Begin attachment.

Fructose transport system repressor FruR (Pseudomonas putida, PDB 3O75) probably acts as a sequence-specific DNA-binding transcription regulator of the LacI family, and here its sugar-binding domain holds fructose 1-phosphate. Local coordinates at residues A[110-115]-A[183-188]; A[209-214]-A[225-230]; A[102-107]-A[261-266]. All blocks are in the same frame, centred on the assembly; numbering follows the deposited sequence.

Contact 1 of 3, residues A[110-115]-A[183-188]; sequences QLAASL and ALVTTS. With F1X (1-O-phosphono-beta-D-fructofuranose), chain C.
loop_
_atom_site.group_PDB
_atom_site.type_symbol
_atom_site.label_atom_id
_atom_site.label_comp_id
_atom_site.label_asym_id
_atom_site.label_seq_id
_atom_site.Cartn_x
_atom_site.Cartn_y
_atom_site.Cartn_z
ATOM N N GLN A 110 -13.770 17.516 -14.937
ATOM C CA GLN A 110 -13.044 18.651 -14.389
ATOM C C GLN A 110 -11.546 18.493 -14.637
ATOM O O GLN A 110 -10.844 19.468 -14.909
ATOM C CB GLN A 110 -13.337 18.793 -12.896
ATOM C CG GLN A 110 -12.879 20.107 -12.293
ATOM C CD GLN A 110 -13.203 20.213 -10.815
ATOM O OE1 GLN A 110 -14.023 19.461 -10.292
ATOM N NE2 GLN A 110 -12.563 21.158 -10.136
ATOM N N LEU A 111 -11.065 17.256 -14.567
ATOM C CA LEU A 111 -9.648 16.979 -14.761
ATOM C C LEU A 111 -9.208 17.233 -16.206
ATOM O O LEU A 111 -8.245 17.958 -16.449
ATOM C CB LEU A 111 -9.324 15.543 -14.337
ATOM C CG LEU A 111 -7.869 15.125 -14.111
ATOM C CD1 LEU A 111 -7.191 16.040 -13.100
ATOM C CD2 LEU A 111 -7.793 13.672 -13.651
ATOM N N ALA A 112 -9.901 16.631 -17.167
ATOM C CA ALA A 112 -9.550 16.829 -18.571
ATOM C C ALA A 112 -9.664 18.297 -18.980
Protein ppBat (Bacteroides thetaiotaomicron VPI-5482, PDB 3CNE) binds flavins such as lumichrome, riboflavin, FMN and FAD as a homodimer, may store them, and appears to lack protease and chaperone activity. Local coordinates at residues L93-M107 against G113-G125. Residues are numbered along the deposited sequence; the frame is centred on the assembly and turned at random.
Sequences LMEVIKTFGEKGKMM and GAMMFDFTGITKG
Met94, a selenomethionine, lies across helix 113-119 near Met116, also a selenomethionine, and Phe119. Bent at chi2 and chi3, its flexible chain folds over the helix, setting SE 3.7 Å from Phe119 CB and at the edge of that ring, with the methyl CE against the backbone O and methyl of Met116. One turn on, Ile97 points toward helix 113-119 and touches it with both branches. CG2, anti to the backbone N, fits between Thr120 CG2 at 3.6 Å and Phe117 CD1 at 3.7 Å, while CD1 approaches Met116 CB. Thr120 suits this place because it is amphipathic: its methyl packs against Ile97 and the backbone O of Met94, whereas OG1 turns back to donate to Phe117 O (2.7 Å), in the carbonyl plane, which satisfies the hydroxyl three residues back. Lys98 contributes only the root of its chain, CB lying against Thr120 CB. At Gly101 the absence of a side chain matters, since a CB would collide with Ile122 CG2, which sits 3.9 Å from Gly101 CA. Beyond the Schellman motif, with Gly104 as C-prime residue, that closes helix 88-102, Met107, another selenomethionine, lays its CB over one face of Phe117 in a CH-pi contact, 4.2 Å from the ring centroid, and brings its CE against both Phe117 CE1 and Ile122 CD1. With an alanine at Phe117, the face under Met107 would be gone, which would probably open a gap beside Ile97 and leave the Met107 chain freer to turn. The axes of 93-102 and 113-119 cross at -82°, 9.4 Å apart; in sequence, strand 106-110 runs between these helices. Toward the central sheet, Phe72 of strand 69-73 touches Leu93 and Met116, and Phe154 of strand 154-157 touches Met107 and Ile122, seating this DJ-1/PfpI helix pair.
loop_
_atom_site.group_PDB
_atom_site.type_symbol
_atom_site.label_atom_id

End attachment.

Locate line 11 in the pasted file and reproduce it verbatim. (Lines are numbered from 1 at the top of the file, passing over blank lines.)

_atom_site.Cartn_y